On top of how easy they were to modify, there were also some genuine hot cars out there. In 1955, Chevy offered a 195 horsepower “Super Power Pack” version of the 265. By 1957, a larger 283 cubic inch V8 was offered. With a four-barrel carburetor, it could put out an impressive 220 horsepower. Rarer still were the cars with the fuel injection system, an option that boosted power to 283 horsepower, a figure that matched the top-of-the line Corvette.
While the Corvette sat firmly atop the Chevy lineup, slotting just below it on the price spectrum was the Nomad, a two-door wagon loosely based on one of Chevy’s Motorama “dream cars.” With a distinctive ribbed roof, wraparound rear glass, and virtually every option available, these sporty wagons almost instantly became icons – and the type of car people held onto.
But as the cars aged, they began to take on an anti-establishment bent. Picture Harrison Ford’s ’55 Gasser in American Graffiti or James Taylor and Dennis Wilson’s hot-rodded ’55 in Two Lane Blacktop. They were stripped, ratted, and brutally fast street rods that aren’t all that different in execution from the modded ’90s-era Hondas you see everywhere today. The generation who grew up in their parents’ tri-fives were now buying them off the side of the road and turning them into the muscle cars they couldn’t afford to buy new, bringing the magic of these cars to a new generation.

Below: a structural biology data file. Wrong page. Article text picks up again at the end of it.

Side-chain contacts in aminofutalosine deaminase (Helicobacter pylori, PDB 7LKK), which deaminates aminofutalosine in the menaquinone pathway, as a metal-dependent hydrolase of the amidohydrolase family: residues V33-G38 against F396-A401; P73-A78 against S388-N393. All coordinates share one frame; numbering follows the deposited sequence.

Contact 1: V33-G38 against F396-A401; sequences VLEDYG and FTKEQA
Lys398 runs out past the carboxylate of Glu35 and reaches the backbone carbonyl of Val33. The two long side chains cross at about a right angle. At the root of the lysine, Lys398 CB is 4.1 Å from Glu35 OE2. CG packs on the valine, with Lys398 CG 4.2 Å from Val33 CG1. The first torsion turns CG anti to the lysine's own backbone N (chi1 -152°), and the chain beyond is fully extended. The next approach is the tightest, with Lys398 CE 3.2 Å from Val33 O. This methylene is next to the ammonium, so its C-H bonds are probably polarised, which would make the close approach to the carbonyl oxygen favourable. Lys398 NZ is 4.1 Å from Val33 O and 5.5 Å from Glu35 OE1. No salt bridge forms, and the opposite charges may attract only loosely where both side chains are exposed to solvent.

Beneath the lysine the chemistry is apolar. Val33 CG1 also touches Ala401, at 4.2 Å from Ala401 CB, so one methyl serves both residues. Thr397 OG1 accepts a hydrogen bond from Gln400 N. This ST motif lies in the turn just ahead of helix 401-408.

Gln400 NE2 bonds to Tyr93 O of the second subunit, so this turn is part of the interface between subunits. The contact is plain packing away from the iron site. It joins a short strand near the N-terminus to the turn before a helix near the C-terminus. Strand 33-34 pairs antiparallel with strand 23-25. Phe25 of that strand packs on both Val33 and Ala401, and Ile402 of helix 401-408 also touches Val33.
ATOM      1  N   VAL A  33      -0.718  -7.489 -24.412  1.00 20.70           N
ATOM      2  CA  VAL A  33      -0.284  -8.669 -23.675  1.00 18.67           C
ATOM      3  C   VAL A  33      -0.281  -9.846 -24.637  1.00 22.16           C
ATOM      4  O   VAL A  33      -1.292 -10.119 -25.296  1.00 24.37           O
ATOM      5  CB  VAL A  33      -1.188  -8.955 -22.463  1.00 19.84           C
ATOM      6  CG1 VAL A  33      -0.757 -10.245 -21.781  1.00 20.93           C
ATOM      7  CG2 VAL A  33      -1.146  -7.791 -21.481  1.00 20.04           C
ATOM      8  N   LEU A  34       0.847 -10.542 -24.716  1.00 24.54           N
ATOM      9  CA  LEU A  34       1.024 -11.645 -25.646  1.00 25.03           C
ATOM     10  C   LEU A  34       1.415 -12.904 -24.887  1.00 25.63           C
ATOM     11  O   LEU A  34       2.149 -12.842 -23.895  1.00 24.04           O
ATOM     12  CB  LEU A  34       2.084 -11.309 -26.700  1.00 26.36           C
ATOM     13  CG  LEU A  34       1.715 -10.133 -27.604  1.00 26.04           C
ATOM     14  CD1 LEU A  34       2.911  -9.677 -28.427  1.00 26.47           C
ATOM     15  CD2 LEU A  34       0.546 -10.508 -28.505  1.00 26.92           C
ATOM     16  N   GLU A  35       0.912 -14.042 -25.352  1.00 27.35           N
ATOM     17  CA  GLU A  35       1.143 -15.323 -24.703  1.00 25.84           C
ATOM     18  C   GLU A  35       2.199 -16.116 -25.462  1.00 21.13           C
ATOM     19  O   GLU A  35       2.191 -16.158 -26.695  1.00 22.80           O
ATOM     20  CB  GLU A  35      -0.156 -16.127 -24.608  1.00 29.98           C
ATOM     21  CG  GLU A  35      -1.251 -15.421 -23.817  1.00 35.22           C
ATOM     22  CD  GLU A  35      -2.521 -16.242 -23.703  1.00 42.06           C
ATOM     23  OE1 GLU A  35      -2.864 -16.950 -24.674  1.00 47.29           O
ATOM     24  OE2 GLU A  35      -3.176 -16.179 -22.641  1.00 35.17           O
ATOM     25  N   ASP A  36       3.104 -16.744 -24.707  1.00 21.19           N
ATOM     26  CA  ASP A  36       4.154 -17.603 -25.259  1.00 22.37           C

Today a factory fresh, top-of-the line Bel Air convertible can sell for $102,500, and a pristine Nomad will change hands for about as much, but with all those millions of cars built, there are still plenty of tri-fives out there worth saving. Frankly, all you need is a frame, as there are so many aftermarket parts on the market that you could build a brand new 60-year-old car, provided you have some pretty deep pockets. If you don’t, their simplicity and abundance means you can build one hell of a rat rod for cheap – there aren’t many cars out there that look as good after they’ve been to hell and back.